The Waikiki Aquarium highlights the rich colors of Hawaii's sea life. Displays introduce visitors to coral reefs, shorelines, and a large variety of other aquatic creatures. Of particular note is the Northwestern Hawaiian Islands Exhibit. The aquarium was founded in 1904 and is the third oldest public aquarium in the United States.
4 Diamond Head Crater
Diamond Head Crater, known in Hawaiian as Le'ahi, is the extinct volcano on the east end of Waikiki and is often a symbol of the city. What you see from the beach is only a profile. The best place for viewing the crater is at Diamond Head State Monument, where the crater itself can be visited. A historic hiking trail, leads up from the floor of the crater to the summit, following a rather steep path which eventually turns into stairs and leads to a viewpoint overlooking Waikiki. The road to Diamond Head Crater drives up the eastern side of the rock and then passes through a tunnel cut to connect the inner and outer sides of the rim.
This jut of land or head was named Diamond Head when 19th century sailors thought some of the crystals found here were diamonds.
5 Honolulu Zoo
The Honolulu Zoo is a 42 acre zoo featuring hundreds of animals, birds, reptiles, and amphibians. The grounds also include a huge variety of tropical plants, creating a botanical garden setting. Hawaiian animals on exhibit are the Hawaiian Goose, Nene, and the Hawaiian Hawk, 'Io. Native Hawaiian plants can also be seen. Additionally, there are many favorites such as tigers, elephants, monkeys and Komodo dragons.The Honolulu Zoo is the only zoo that sits on a royal land grant. Today the Zoo represents three tropical zones: the African Savannah, Tropical Rainforests and Island Ecosystems. There is also a children's zoo and playground.
6 Kalakaua Avenue
Waikiki's main street, named after King David Kalakaua, stretches for 1 mile from Beretania Avenue to the end of Kapiolani Park.
Along Kalakaua Avenue, the heart of Waikiki, which runs parallel to the beach, are countless hotels, restaurants and shops. If visitors are looking for a change from the beach, they need never be bored in this always lively street. Very close by are the Waikiki Shopping Center, on the corner of Seaside Avenue, the International Market Place, between Seaside Street and Kanekapolei Street, and the Royal Hawaiian Shopping Center, which stretches from Lewers Street as far as Seaside Avenue. Many shops can also be found in the hotels.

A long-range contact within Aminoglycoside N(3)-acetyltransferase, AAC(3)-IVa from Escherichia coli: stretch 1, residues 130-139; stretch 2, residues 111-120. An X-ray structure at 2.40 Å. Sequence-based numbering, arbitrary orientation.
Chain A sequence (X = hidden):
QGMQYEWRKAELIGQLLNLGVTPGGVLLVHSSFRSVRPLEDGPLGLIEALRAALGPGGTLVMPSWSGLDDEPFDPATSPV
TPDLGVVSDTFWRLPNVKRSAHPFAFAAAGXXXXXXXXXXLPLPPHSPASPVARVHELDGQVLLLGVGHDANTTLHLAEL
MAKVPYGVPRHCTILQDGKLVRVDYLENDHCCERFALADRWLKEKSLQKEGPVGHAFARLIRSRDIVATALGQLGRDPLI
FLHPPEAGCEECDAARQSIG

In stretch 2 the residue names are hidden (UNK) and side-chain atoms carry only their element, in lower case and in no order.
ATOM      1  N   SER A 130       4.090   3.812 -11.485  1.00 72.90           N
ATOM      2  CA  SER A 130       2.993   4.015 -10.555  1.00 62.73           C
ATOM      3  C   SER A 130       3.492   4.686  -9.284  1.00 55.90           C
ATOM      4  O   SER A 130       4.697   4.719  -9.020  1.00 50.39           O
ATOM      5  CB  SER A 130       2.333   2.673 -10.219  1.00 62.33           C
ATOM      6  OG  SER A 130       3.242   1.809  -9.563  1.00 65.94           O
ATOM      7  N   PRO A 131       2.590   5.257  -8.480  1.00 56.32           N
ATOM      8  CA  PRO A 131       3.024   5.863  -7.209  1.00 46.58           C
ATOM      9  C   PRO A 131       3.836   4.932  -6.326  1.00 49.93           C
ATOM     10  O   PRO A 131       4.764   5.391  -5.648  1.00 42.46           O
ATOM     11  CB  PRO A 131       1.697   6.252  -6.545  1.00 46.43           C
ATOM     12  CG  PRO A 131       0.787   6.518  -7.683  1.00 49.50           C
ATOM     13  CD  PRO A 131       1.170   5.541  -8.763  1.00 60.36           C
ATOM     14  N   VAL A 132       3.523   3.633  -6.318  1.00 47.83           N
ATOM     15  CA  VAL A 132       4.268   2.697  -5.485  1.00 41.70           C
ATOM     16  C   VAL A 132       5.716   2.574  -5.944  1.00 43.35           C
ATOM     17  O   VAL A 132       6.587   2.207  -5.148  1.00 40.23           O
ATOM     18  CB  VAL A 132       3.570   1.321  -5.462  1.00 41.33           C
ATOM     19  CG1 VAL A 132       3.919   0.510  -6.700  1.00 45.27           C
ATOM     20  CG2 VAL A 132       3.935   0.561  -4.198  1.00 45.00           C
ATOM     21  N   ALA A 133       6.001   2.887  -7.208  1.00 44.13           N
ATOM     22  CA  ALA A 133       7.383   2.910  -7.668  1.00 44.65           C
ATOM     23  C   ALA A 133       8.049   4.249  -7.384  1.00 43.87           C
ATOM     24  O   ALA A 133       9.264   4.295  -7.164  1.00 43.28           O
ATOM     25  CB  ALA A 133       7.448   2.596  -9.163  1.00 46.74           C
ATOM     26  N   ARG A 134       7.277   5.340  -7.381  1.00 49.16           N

7 Atlantis Submarines
Atlantis Submarines are passenger submarines offering visitors the chance to see the world under the sea. They dive to about 100 feet past ship and aircraft wrecks. Guides point out the various sea creatures. The submarines can be a good options for families who are not interesting in scuba diving but would still like an underwater experience. On rare occasion whales have examined the submarines which are smaller than these mammals.
The reefs around Oahu are deep and have suffered damage both through human activities and tropical storms. Some efforts have been made to sink ships and planes as way of giving the reef and the colorful fishes some protective places to grow.
8 International Market
The International Market is a long-established collection of open-air shops in Waikiki which take shelter under huge banyan trees strung with twinkly lights at night. A wide-range of clothes, souvenirs and entertainment make the area worth exploring.
9 Royal Hawaiian Shopping Center
The Royal Hawaiian Shopping Center, located in central Waikiki, is a modern shopping complex with all kinds of stores, from international chains to Hawaii specific names. It is situated on the south (seaward) side of Kalakaua Avenue and contains clothing stores, boutiques, souvenir shops, jewelers' and restaurants.
10 US Army Museum of Hawaii
Among the exhibits in this small military museum are weapons from the time of the Hawaiian wars in the 18th century to the Second World War and the Vietnam War. Also on display are American soldiers' uniforms from the last 200 years as well as enemy uniforms. Most interest is doubtless aroused by the old Hawaiian weapons studded with sharks' teeth. These were used in battles between former Hawaiian tribes. The museum also features temporary exhibits.
The collection is located in a 1909 building originally built to defend Honolulu and Pearl Harbor.